This species occurs in central and southern Peninsular Malaysia, Singapore, Indonesia (Sumatra, Natuna Besar and Pulau Bintan), and Borneo (Kalimantan, Sabah, and Sarawak). It probably occurs more widely than current records suggest, especially in areas between known sites. It is a lowland species (Malaysia Red List Assessment Workshop January 2018), although the exact elevational range of this species is unknown.
Habitat and Ecology
Swamp forests are the primary habitat for this toad (D. Iskandar pers. comm. May 2017). It is known to breed in standing water. It has been recorded from rubber plantations, presumably close to primary forest (Dring 1979, Chan-ard et al. 1999).
There are no estimates of the size of subpopulations in Borneo; however it appears to be common, but not abundant in intact swamp forests. It is uncommon in Sumatra (Lim and Lim 1992), and it is locally common in Peninsular Malaysia and Singapore (Malaysia Red List Assessment Workshop January 2018). Due to ongoing decline in the extent and quality of habitat, the population is suspected to be decreasing.
The species' habitat is being rapidly reduced due to the expansion of oil palm plantations, infrastructure development and logging. Oil palm and forest concessions are the main causes of deforestation in Kalimantan, where oil palm plantations are encroaching into protected areas (Indonesia Red List Assessment Workshop May 2017).
This species is recorded from a few protected areas in Peninsular Malaysia including the Sungai Dusun Game Reserve, and at least 50% of the subpopulation occurs in protected areas in the country (Malaysia Red List Assessment Workshop January 2018). In Singapore, it is known from the Central Nature Reserves (Baker and Lim 2008). In Sumatra, it occurs in Lembah Harau Nature Reserve and Batang Toru Protected Forest (Indonesia Red List Assessment Workshop May 2017).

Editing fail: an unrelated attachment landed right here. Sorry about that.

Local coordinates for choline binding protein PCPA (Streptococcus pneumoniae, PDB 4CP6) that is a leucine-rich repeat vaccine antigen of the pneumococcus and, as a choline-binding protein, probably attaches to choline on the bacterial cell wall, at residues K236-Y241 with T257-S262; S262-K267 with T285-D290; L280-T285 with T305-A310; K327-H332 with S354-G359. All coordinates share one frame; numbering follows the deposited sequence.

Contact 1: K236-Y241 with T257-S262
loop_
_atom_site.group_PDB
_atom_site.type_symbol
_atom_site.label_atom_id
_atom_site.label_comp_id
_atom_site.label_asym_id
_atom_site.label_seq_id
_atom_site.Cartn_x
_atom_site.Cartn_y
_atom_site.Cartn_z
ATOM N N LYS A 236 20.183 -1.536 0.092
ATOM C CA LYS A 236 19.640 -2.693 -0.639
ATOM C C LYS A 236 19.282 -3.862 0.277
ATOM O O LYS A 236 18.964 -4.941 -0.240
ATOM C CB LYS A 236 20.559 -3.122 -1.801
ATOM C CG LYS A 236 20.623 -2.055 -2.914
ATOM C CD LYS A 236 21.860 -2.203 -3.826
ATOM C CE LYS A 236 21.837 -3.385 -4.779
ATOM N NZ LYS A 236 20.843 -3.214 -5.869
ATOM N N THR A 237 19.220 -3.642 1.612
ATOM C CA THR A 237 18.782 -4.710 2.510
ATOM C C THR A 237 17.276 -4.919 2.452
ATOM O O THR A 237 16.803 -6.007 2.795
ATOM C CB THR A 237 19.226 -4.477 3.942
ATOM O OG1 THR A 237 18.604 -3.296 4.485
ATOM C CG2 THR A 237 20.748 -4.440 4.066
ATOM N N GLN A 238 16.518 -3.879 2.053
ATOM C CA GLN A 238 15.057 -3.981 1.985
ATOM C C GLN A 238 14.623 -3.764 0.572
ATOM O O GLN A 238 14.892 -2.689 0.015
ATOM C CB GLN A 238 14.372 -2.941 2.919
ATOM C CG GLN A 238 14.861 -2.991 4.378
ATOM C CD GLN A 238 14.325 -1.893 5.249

Preservation of some areas of swamp forest is needed to save the Bornean subpopulations. Effective preservation of lowland forest is needed to conserve this species because oil palm plantations are encroaching into protected areas in Kalimantan (Indonesia Red List Assessment Workshop May 2017). Some oil palm companies and forestry companies designate High Conservation Value areas, which is required by some financial institutions providing loans. However, not all lenders require these areas to be set aside and the habitat within the HCVs could disappear if the lender or requirements change (Indonesia Red List Assessment Workshop May 2017).
More information is needed on status of the subpopulations of mainland Southeast Asia.
Red List Status
Least Concern (LC)
Listed as Least Concern in view of its wide distribution, tolerance of a degree of habitat modification, and presumed large population.
Records of Ingerophrynus biporcatus from mainland Southeast Asia probably refer to this species, and are treated as such here.
IUCN SSC Amphibian Specialist Group 2018. Ingerophrynus quadriporcatus. The IUCN Red List of Threatened Species 2018: e.T54741A89871498. http://dx.doi.org/10.2305/IUCN.UK.2018-2.RLTS.T54741A89871498.en .Downloaded on 23 January 2019